Whether you’re a lily collector, or an enthusiast, or just appreciate the beauty of lilies, you may have heard about an insect that wreaks havoc on them. The lily leaf beetle (Lilioceris lilii) is quickly becoming more of a widespread pest of true lilies (Lilium spp. and cvs., Zones 3–9).
This pest, which is native to Europe and Asia, was discovered in Montreal in the 1940s. It was introduced to the United States in 1992, most likely with the movement of bulbs. Currently lily leaf beetles can be found in most Canadian provinces, and they are becoming increasingly prevalent in the northeastern United States, with continued spread into the Midwest. In addition, there are records of this insect in the state of Washington.
The adult beetles are easily identified by their bright red color, while their sluglike larvae are orange-green. They overwinter in the soil or leaf litter of lilies as adults, emerging in spring to early summer to lay eggs, which are tan. These eggs are often found on the underside of leaves in irregular lines. After one to two weeks, larvae hatch, begin to feed on the leaves, and continue feeding on leaves, buds, and flowers for two to four weeks.
Luckily for lovers of daylilies (Hemerocallis spp. and cvs., Zones 3–10), the lily leaf beetle does not feed on them. It feeds primarily on true lilies and fritillaries (Fritillaria spp. and cvs., Zones 5–8). The most vulnerable types of lilies include Easter lily (L. longiflorum, Zones 4–8), tiger lily (L. lancifolium, Zones 3–9), Asiatic lilies, and some Oriental lilies. Other plants have also been recorded with minor feeding damage from lily leaf beetles, including hollyhock (Alcea spp. and cvs., Zones 3–9), lily of the valley (Convallaria majalis, Zones 3–8), Solomon’s seal (Polygonatum spp. and cvs., Zones 4–8), certain hostas (Hosta spp. and cvs., Zones 3–9), and potatoes.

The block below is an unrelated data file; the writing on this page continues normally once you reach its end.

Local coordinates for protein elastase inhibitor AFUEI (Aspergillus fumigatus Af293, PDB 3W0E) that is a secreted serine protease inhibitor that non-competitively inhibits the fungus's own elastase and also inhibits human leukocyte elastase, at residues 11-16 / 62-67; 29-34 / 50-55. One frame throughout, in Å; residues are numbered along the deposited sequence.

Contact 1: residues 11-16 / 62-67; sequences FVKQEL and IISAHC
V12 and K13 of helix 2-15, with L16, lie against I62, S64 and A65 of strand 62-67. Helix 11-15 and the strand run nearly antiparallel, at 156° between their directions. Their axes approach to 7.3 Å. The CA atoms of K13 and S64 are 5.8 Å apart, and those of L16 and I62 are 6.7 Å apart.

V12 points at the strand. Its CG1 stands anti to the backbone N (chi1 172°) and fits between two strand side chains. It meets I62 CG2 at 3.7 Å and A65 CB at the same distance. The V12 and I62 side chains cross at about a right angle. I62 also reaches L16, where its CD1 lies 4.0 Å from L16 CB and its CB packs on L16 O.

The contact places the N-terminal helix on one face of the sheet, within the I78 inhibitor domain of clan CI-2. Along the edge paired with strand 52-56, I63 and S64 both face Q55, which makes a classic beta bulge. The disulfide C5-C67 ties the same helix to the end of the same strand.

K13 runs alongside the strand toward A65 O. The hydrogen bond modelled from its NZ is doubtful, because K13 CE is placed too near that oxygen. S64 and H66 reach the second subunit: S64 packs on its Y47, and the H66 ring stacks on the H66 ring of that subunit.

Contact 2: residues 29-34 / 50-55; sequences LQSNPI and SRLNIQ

Although these pests seem formidable, don’t give up just yet! The lily leaf beetle can be managed by controlling larval feeding. Many synthetic pesticides are available and effective, but if you prefer a more natural approach, try using insecticidal soaps or neem oil; you can also hand-pick the adult beetles, larvae, and eggs. If you choose to use a pesticide product (including insecticidal soaps and neem oil), always read and follow the directions on the label.
You can also plant varieties that offer more resistance to lily leaf beetles. Research from the University of Maine has demonstrated that the most resistant lilies are ‘Madame Butterfly’ (L. henryi ‘Madame Butterfly’, Zones 5–8), ‘Uchida’ (L. speciosum var. rubrum ‘Uchida’, Zones 5–9), and ‘Black Beauty’ (L. ‘Black Beauty’, Zones 3–8). Certain Oriental lilies like these can provide some resistance, whereas Asiatic hybrids are the most susceptible to lily leaf beetle damage.
Research is also underway through the University of Rhode Island on the possibility of using parasitoids—parasitic insects that eventually kill their host insect—for biological control of this pest.
For more information about the lily leaf beetle and for specific recommendations based on your location, contact your regional extension office.
TIPS: Track spreading damage
Although the lily leaf beetle is currently widespread in the northeastern United States and most of Canada, researchers from Carleton University in Ontario are tracking any new sightings of this insect in previously unknown areas. You can access the map of lily leaf beetle reports to date and submit a sighting of your own (especially if you are in an area that does not have a current report) by visiting https://lilybeetletracker.weebly.com/.
—Abiya Saeed is an entomologist and an agriculture, horticulture, and natural resources extension agent for Colorado State University.
From Fine Gardening #193
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